Monday, February 3, 2014

More theater.

Friday night I went to see a play with the friend I've been hanging out with. This is the best shot I could get of the program because he was holding it and kept moving his hand, claiming that he had no idea why that kept happening. Although we initially met on a date at the first of the year, we've settled into a friendship instead, and I've really been enjoying the company. It's almost a brother-sister sort of relationship - affectionate and teasing without any of the romantic part of dating.
During intermission, I tried to get a shot of this Einstein-like character in the audience by standing in front of my friend so I could hold my phone up surreptitiously. Which my friend immediately caught on to and jumped out of the way just as I took the photo so any hope of subtlety was lost. Yes, I hit him.
We sat on the front row of the small theater and, as it turned out, picked the perfect spot because much of the action happened on this side of the stage. There was no photography allowed during the actual play. The story had just three actors. It involved a Jewish Confederate solider who is shot in the leg after deserting this company. He returns home to his family plantation in Richmond and finds two of the family's slaves, newly freed by the war, still there. His wound in gangrenous and he can't risk going to the hospital, so the emancipated slaves agree to amputate his leg and tend to him. That was a grueling scene, as were scenes involving descriptions of the two men being brutally whipped on the command of the plantation owner. An interesting level of irony involved the celebration of Passover by the three, as the slaves had been raised as Jews, and the conflict between the Jewish owners commemoration of being released from slavery while keeping others as slaves. Parts of the play were funny, parts deeply moving and parts uncomfortably dark and sad. This was a case where I was happy to join the audience in a standing ovation - they did a beautiful job with it, and I am still mulling it over days later.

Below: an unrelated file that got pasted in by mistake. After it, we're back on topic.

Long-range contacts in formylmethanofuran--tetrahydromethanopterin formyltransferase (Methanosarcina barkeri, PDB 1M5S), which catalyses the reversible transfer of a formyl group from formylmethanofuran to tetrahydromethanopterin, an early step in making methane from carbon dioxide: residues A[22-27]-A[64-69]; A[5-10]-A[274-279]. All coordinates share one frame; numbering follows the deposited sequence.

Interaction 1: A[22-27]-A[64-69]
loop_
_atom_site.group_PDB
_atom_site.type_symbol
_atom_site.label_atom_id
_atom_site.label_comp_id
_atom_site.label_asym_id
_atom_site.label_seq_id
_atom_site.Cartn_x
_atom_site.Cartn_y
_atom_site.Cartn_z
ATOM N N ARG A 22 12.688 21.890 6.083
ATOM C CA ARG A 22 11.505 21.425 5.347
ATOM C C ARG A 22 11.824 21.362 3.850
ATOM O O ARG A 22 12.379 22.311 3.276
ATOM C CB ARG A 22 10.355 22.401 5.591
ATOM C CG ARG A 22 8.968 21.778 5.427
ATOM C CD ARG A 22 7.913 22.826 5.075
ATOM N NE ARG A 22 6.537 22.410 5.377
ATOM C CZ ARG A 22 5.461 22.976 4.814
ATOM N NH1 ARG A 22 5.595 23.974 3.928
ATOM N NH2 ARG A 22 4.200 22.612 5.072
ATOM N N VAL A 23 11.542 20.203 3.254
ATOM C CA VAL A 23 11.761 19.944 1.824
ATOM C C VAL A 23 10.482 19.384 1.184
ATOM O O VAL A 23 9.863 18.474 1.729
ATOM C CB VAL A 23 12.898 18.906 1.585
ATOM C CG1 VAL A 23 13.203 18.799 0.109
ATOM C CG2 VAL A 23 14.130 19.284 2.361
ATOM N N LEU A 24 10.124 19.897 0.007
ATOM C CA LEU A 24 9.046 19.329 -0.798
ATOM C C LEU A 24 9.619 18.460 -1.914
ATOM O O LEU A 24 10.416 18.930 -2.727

29 comments:

  1. "...This was a case where I was happy to join the audience in a standing ovation - they did a beautiful job with it, and I am still mulling it over days later."

    Don't ya just love when a play or a movie does that to you? You are so affected by the performances and story, that it stays with you days afterward. I felt that way about the movie, House of Sand and Fog. It's a very intense story, but the ending leaves you breathless.

    "so the emancipated slaves agree to amputate his leg and tend to him. That was a grueling scene..."

    Reminds me of that scene in Gone With the Wind, where they amputate a soldiers leg. Grueling scene to watch.

    Great shot of the set. And I LOVE that photo of the Einstein character. Hilarious!

    X

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    1. I really do - if it makes me keep thinking about it, they've done something right.

      You know, it's not like they even showed it in the play, it was just all the screaming made it easy to imagine.

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  2. wow...sounds like quite the story with that range of emotion...ha on the einstein audience member...interesting...its refreshing to have those kind of relationships as well eh?

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    1. In high school and college I had close male buddies and really enjoyed that.

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  3. That does sound interesting, could be very intensive indeed! I think we all need as many friends as we can get to go through life together; glad you found someone like him to share some times with!